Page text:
“We worked on building a scientific community first,” says Turkish scientist Zehra Sayers, 2017 recipient of the prestigious Euroscience Rammal prize for her work as Chair of SESAME’s Scientific Advisory Committee. “Although quite a few researchers didn’t know what a synchrotron was, many showed an immediate interest. Scientists are curious—they want to learn.”
Scientists’ needs also dictated the pace of Sesame’s beamline construction. At full operation, the facility could host up to 28 instruments, each exploiting different parts of the beamline and its emissions. This allows different experiments to be conducted simultaneously.
French scientist Paul Dumas, a pioneer with about 30 years of experience on infrared spectromicroscopy beamlines, provided support with the design, construction, and eventually staff training on the upcoming machine.
Widely used in medical diagnostics and cancer tests, its potential is limited only by imagination. Applications span everything from chemistry and archeology, to material science and space physics.
Working hand-in-hand with a group of engineers and Sesame’s Egyptian beamline scientist Gihan Kamel, Dumas and his team have just managed to squeeze the beamline into a more constrained space following the redesign of the ring. The device began operating in late April.
“Kamel played a pivotal role,” Dumas says. “She’s becoming an expert in this facility and knows how to conduct experiments on this beamline. She will in turn train others, thus helping build expertise and knowledge in the region.”
The first female scientist in the lab staff, Kamel has already started to nurture a new generation of scientists through internationally-backed fellowships at the synchrotron.
Hend Al Shahed, a 26-year-old recipient from the Palestinian city of Nablus, is working with Kamel on the lab’s conventional infrared and X-ray device researching Palestinian soil components for her master’s degree.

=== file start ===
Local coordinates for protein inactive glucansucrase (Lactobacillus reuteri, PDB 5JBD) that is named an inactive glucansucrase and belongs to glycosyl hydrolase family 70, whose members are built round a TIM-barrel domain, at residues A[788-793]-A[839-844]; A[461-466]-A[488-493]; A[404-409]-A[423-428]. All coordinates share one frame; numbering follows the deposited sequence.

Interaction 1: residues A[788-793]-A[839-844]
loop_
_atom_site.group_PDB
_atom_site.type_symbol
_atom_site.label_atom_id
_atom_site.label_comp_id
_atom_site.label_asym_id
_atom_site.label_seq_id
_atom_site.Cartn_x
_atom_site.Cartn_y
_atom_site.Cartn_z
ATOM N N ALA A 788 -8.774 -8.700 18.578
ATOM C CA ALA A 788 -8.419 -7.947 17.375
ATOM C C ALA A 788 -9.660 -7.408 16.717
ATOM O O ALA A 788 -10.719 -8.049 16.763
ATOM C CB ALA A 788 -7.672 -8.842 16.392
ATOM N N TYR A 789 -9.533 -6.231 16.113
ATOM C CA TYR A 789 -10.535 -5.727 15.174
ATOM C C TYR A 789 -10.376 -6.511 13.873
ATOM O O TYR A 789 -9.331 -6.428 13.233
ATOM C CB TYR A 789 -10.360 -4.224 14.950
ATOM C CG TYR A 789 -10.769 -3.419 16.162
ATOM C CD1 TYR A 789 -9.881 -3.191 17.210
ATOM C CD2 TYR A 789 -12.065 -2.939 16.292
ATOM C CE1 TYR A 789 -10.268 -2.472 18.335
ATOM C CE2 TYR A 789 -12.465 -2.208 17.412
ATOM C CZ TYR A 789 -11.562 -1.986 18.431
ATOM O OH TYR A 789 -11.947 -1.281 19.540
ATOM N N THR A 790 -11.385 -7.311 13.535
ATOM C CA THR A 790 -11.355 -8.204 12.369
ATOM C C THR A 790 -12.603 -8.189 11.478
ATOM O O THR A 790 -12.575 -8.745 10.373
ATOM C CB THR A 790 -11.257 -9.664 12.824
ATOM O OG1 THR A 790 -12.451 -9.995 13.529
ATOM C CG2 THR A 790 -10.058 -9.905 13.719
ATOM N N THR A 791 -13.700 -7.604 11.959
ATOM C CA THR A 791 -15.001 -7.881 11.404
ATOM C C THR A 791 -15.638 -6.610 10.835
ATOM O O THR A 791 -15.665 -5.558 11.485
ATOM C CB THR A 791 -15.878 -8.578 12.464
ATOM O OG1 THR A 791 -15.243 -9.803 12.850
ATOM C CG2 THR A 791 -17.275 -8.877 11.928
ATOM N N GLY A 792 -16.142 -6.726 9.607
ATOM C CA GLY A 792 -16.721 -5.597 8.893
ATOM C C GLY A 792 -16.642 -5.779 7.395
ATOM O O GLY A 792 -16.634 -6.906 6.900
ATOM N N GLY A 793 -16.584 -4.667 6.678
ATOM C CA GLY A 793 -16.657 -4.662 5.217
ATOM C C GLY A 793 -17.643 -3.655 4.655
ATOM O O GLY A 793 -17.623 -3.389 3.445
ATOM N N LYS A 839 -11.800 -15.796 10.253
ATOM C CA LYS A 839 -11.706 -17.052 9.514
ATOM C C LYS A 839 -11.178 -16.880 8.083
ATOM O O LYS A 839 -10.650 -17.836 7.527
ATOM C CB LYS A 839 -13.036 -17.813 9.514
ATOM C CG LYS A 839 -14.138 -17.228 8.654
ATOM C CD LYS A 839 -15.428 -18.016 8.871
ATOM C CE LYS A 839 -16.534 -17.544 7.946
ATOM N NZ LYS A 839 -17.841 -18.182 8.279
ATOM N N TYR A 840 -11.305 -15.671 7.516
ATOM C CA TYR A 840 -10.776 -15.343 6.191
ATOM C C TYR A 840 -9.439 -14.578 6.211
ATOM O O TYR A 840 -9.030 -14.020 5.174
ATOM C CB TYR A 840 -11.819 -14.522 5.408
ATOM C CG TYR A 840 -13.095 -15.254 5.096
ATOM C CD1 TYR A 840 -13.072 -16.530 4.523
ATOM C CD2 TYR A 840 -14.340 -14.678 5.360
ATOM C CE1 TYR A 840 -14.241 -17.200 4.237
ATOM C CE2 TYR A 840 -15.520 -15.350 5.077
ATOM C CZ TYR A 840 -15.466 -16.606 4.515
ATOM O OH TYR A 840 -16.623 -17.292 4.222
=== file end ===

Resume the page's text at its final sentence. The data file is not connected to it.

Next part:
Hurdles for Palestinian researchers are myriad, ranging from underfunded universities, travel obstacles (both inside and outside the country), and limited access to Israeli universities, Shahed says centers like Sesame are crucial for local scientists looking for hands-on opportunities.
“My professor suggested I relocate to Europe, but my family didn’t allow me because our society is still very conservative when it comes to allow a woman travelling on her own,” Shahed says. “But when I found the announcement for a four-month fellowship at Sesame, I immediately applied since it takes me four hours to cross into Jordan and reach the center.”
Of the 22 students in Shahed’s class at the local An-Najah National University, 20 are female.
“This is something new,” she says. “Men can move more freely and pursue their studies abroad or just prefer subjects like engineering or medicine. But today, women are more interested than men to study different kinds of science.”
The types of research groups slated to work at the center are vast. A team from Turkey is set to start 12 rounds of experiments on nanotech materials at Sesame in April. Later, others will focus on cultural heritage research and cheaper, eco-friendly alternatives to the lithium-ion batteries prominent in the computing and auto industries.
So far, the number of experiments has been limited by soaring electricity prices in Jordan, where over 90% of energy is imported. But in a bid to eliminate the bottleneck, in September, Sesame will become the first synchrotron in the world to go green.
A 7.0 MW photovoltaic power station is currently under construction a few miles outside the capital. It promises to cut the center’s energy expenses by two-thirds, significantly reducing the $250,000 monthly electricity bills.
Having weathered storms since its dawn, Sesame is now sailing towards calmer waters. With two additional beamlines on the brink of becoming operational, the center is looking both East and West to expand the diversity of its members.
“It would be very constructive to include the UAE and Bahrain in the project,” says Rolf-Dieter Heuer, today’s Sesame Council President and another former CERN director general. “With the facility up and running and currently delivering science, it will be easier to attract new members. We are eyeing a few countries in North Africa and considering approaching possible European countries.”
Still, reality cannot be ignored.
In an extremely volatile area tangled in regional and international feuds, long term planning has given way to what Heuer calls “optimistic realism.”
“This idea came up 20 years ago and has survived through the ups and downs of the political scene, and unfortunately, there were more downs than ups,” he says. “As long as one is able to keep politics outside Sesame’s gates, the center will continue to grow. In science, we only talk science.”
Photo by Elisa Oddone